NANCY AND PLUM by Betty MacDonald

NANCY AND PLUM

KIRKUS REVIEW

A third juvenile by the author of The Egg and I but a story far afield from her Mrs. Pigglewiggle tales. Here she plays on a popular theme -- in a story about orphans, those perennially popular unfortunates of juvenile fiction. Nancy, who is ten, and Plum, eight, live in a small country boarding home, run by an ogreish Mrs. Marybelle Monday. The orphans suffer endless indignities, such as watching Mrs. Monday and her niece and namesake eating chicken pie, while the orphans are on the prune and oatmeal circuit. There are no presents for them at Christmas. They stay behind while Mrs. Monday goes to town, and so on. But in Old Tom, the stable man, they find a friend. And their essential optimism helps them maintain high levels of gaiety in the face of misfortune. When it all gets too grim they run away and take refuge in a nearby farm of Angus and Mary Ann Campbell where they get their chance to pay off the two Marybelles and help their fellow sufferers still at the Orphanage. Betty MacDonald has a gift of story telling and a gift of laughter- and both combine here in a story that reveals the philosophical phases of children's thinking.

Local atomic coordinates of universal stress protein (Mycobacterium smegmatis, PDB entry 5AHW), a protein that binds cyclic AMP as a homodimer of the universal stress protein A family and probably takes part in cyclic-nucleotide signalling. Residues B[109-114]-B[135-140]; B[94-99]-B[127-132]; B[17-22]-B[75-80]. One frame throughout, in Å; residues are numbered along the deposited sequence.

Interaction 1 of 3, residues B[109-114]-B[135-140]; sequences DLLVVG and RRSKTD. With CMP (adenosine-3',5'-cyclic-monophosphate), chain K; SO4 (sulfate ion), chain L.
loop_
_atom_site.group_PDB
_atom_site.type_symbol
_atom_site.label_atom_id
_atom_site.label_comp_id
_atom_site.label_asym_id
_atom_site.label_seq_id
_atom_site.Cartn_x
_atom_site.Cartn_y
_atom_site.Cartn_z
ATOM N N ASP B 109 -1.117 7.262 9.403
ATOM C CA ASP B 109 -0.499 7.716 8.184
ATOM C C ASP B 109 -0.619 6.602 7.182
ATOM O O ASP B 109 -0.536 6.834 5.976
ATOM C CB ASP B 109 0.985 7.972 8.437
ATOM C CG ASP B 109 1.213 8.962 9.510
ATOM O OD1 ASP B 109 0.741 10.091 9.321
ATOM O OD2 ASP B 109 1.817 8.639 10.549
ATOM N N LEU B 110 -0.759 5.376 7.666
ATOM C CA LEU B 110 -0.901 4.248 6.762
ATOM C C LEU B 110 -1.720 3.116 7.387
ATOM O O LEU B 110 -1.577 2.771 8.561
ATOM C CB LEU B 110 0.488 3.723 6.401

Pub Date: Sept. 10th, 1952
ISBN: 037586685X
Page count: 236pp
Publisher: Lippincott
Review Posted Online:
Kirkus Reviews Issue: Sept. 1st, 1952




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